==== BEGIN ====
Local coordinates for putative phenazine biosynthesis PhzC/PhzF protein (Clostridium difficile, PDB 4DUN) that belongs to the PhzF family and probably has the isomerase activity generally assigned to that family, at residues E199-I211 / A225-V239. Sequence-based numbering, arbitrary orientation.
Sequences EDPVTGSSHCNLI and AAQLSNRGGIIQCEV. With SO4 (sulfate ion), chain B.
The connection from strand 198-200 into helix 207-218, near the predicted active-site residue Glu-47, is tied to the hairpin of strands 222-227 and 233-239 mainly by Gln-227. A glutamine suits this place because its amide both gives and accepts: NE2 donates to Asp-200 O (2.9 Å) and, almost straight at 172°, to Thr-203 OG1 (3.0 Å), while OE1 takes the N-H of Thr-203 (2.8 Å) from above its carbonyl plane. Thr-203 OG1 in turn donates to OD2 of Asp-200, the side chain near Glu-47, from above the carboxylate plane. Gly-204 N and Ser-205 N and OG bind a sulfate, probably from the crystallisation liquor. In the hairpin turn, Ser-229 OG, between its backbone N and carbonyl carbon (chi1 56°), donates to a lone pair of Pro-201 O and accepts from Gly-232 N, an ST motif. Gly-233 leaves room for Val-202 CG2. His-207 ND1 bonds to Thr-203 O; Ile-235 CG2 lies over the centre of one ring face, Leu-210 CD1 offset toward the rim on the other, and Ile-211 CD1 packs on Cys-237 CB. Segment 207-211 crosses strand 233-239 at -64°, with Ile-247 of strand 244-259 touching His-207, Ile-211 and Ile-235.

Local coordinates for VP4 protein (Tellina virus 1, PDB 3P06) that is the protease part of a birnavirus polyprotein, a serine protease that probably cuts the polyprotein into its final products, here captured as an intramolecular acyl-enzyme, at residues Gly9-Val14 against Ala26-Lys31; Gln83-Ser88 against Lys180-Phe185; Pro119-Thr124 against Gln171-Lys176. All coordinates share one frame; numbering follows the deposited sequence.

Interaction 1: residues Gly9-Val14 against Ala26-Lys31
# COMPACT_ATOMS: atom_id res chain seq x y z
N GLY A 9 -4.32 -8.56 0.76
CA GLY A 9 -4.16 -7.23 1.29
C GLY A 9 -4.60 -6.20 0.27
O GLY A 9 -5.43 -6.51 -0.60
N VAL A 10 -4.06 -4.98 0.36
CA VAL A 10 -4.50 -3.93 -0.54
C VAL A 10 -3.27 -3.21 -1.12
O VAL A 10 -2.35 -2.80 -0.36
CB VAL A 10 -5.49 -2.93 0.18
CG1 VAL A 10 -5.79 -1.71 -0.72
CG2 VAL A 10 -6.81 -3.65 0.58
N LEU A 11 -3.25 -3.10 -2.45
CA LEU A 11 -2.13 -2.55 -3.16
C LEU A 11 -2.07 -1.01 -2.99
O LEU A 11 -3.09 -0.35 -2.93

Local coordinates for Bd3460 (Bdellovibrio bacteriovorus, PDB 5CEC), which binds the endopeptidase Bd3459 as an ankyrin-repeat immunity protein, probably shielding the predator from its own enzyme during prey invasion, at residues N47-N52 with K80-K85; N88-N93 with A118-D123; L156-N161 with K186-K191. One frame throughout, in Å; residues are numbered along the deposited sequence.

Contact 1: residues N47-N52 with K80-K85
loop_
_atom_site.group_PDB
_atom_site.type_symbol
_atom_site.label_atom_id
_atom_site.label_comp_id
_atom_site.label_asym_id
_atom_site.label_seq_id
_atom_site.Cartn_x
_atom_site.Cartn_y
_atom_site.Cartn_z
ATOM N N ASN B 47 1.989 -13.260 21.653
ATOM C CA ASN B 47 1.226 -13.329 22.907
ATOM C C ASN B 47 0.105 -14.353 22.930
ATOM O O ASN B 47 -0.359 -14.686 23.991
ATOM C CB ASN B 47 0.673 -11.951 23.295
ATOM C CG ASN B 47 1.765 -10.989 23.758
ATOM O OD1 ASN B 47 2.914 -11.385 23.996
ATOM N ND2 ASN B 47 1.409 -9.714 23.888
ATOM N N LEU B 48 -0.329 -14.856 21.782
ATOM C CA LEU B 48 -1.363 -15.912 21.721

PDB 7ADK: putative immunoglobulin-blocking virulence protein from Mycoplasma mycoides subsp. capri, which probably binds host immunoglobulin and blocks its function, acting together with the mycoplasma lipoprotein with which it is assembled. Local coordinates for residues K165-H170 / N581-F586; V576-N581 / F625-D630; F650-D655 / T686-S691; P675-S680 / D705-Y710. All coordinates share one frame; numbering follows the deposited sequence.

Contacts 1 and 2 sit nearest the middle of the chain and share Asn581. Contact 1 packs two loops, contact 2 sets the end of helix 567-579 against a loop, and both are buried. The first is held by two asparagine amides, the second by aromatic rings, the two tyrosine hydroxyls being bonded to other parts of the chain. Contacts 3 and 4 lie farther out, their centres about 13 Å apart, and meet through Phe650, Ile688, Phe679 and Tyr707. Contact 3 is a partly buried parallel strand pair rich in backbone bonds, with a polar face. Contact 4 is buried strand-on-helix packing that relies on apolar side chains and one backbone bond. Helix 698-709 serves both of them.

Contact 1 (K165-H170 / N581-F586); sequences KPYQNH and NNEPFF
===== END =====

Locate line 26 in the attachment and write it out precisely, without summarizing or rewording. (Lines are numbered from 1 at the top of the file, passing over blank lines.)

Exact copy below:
_atom_site.type_symbol